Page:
Critical Year For Mumia

Keep Up The Pressure During Federal Appeals

By: Lee Wengraf

The year 2000 will be the most critical year ever faced by Pennsylvania death row inmate Mumia Abu-Jamal.

Convicted in a sham trial of murdering Philadelphia police officer Daniel Faulkner, Mumia was sent to death row in 1982. After nearly two decades, Mumia's attorneys now have the opportunity for a hearing in federal district court on crucial evidence that would demonstrate his innocence -- evidence never before heard in any court. But a rejection of this appeal means that Pennsylvania could set an execution date in the coming months.

As early as March 2000, Federal District Judge William Yohn will decide on whether to grant Mumia an evidentiary hearing -- a hearing that would introduce new evidence and possibly compel Yohn to order a new trial or even throw out Mumia's conviction altogether.

Mumia's lawyers have documented 29 violations in Mumia's case -- both violations of his constitutional rights as well as suppression of vital evidence in his original trial.

Among the points are evidence of bias on the part of the prosecutor, who was allowed to claim that Mumia's membership in the Black Panther Party was grounds for sentencing him to death and who removed 11 qualified Black jurors. But the prosecution went further, obstructing Mumia's lawyer's access to witnesses and ballistics evidence that would have presented a compelling argument against the prosecution's case. Key witnesses have come forward and told how they were coerced into testifying against Mumia about events the night of the murder.

The largest obstacle in Mumia's trial, however, was Judge Albert Sabo, "the hanging judge." Sabo has sent more people to death row than any judge on the bench today. A former member of the Fraternal Order of Police, Sabo was responsible for denying Mumia the right to represent himself and for suppressing crucial pieces of evidence from the trial record. Unbelievably, he emerged from retirement to preside over Mumia's state court appeal, where he persisted in denying Mumia's appeal for a new trial. If Yohn doesn't grant Mumia a chance to introduce new evidence in a hearing this spring, the record remains as it was when in Sabo's courtroom.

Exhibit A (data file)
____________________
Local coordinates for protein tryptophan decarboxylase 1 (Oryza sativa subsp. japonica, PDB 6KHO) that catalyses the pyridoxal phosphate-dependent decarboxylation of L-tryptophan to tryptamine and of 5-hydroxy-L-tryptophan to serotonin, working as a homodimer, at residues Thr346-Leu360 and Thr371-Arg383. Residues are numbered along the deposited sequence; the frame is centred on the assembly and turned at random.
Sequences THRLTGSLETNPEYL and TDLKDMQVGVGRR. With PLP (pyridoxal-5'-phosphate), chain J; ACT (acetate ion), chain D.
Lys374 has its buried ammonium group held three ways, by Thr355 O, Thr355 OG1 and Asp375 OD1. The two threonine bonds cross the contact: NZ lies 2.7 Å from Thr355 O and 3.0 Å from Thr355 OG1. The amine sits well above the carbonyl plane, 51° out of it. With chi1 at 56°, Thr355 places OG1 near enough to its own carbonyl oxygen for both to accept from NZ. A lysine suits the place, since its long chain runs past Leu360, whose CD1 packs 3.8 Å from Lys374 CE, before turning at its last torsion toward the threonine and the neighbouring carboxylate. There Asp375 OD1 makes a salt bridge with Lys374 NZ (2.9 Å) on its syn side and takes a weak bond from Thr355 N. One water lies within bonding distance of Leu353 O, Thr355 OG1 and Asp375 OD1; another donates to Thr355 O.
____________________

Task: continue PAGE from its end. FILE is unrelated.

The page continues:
There's a major roadblock in the way of Yohn ruling in Mumia's favor -- the 1996 Anti-Terrorism and Effective Death Penalty Act. Signed into law by President Bill Clinton, this act imposes significant limitations on the ability of a federal judge to review evidence beyond what was accepted into the record at the state level. Nonetheless, Yohn still has the right to fully review Mumia's case and findings. If he decides to hear any evidence, his final ruling would be handed down in late summer or early fall.

Mumia also faces a racist governor in Pennsylvania. Gov. Tom Ridge signed a death warrant (now lifted) for Mumia on October 13, 1999. That was one of 179 warrants he has signed. More than 100 have been for Black prisoners -- even though Pennsylvania is only 10 percent Black.

Mumia's case is well known worldwide, and his attorney, Leonard Weinglass, has received more than 15,000 letters addressed to Yohn expressing their support for Mumia. Activism has had an impact in the past. In 1995, with Mumia literally 10 days from execution, thousands took to the streets in Philadelphia and around the world to protest. The execution was stayed.

On February 19, activists will hold a one-day national conference in New York City to draw attention to Mumia's case. Among the several keynote speakers are Pam Africa, Robert Meeropol (the son of Julius and Ethel Rosenberg) and Rev. Al Sharpton. There will also be numerous workshops throughout the day. The Campaign is sponsoring three workshops, including a "Live from Death Row" event and meetings on "Racism and the Death Penalty" and "Which Way Forward to Build the Movement for Mumia."

The injustices that run through Mumia's case are only the most well-known examples of the racism and bias faced by all death row inmates. Experts estimate that there could be as many as 4,000 inmates on death row in the U.S. by the end of 2000, and a rapid jump in executions in 2001 as the Effective Death Penalty Act begins to have an impact.

Winning Mumia's freedom means freeing an innocent man and advancing the struggle to abolish the death penalty.